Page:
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Steamed Salmon Steaks

With Chardonnay Butter Sauce

What better way to celebrate than with beautiful salmon steaks covered in a rich butter sauce. The fish can be either baked or steamed.


Fish Tip: With salmon, the fat content of the flesh is considered the indicator of table quality and flavor, much as with beefsteak—with higher fat content being better. With fish, fat content is related to how far the fish have to swim in their annual breeding cycle. Alaskan Copper River salmon are one of the most famous and delicious salmon, because the Copper River with its tributaries is one of the longest river systems in Alaska.

Fish Tip: With salmon, the fat content of the flesh is considered the indicator of table quality and flavor, much as with beefsteak—with higher fat content being better. With fish, fat content is related to how far the fish have to swim in their annual breeding cycle. Alaskan Copper River salmon are one of the most famous and delicious salmon, because the Copper River with its tributaries is one of the longest river systems in Alaska.

To serve four . . .
cut-up carrot, celery, and onion, about 1 c. each to enhance the flavors
a few sprigs fresh tarragon, parsley or dill
About 1 gallon water, depending on size of pot. The water should not touch the fish.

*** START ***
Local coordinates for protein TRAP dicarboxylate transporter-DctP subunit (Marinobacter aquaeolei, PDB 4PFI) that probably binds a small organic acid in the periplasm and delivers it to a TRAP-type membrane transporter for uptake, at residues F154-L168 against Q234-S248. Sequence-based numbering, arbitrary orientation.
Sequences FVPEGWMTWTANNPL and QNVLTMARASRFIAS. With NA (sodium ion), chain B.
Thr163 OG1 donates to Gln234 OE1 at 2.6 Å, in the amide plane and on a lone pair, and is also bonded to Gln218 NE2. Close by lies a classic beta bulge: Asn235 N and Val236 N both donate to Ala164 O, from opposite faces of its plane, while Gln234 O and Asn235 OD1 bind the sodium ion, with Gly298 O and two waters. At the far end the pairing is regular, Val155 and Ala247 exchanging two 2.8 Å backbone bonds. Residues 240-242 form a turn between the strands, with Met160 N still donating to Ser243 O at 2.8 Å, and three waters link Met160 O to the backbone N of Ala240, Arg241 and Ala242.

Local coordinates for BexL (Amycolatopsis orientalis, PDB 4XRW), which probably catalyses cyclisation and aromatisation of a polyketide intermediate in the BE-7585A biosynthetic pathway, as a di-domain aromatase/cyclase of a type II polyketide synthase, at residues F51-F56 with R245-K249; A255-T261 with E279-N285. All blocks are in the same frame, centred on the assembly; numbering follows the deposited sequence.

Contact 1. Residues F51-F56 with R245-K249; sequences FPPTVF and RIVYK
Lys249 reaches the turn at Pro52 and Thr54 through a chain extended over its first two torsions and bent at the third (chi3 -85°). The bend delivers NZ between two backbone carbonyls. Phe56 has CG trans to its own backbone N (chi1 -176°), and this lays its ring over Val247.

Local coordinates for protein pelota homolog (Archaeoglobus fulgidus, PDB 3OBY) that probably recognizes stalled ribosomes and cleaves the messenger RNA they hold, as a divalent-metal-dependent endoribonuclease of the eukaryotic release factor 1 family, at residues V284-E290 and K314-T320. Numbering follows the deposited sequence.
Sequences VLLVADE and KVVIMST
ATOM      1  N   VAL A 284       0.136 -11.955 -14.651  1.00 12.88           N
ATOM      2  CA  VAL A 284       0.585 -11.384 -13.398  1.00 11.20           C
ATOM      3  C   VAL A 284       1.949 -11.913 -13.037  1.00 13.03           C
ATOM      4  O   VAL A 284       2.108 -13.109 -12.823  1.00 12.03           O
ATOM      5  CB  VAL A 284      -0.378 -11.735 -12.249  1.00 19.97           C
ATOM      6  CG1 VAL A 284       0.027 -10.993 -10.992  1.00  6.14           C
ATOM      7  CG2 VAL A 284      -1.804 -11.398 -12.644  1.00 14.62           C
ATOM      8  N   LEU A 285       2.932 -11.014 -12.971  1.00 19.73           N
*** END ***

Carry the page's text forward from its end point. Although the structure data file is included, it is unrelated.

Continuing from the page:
5 oz. salmon steak per serving

» To steam the steaks: In a heavy pot with a steaming platform and a tight lid, bring the water, vegetables, and herbs to a boil.
» Lower the fish onto the rack and steam on high for 5 to 7 minutes.
» Place the fish on a serving plate, spoon the sauce over the steaks and garnish with lemon or chopped fresh 
parsley.
» Or, to bake the steaks: Lightly oil a baking dish and add the steaks, surrounding them with the vegetables.
» Sprinkle the herbs over everything. Add a splash of white wine here and there, then bake for about 8 to 10 minutes at 400°F.


SalmonSteamed

>>Cook’s Tip: Steaming requires thorough and immediate immersion into hot mist. Begin with the pot full of steam. The steaming vessel needs to be high and wide so that steam can circulate around the food. Since food doesn’t contact any other medium when steamed, 
flavors are accentuated; therefore, using fish of fine quality is important. Keep cooking times as short as possible. Don’t cook the soul out of the fish.

Chardonnay butter sauce . . .

  • 1 c. Chardonnay wine
  • 1 c. white wine vinegar
  • 1/3 c. chopped shallots
  • 1/8 inch of vanilla bean (at most)
  • salt and white pepper
  • 8 oz. butter

» Bring the ingredients except the butter to a boil and reduce to 2 1⁄2 tablespoons. Strain, and return the reduced mixture to a heavy pot. Over low heat, slowly whisk in 8 ounces of cold butter one ounce at a time, whisking constantly until the mixture is smooth and emulsified. Season with salt and pepper.

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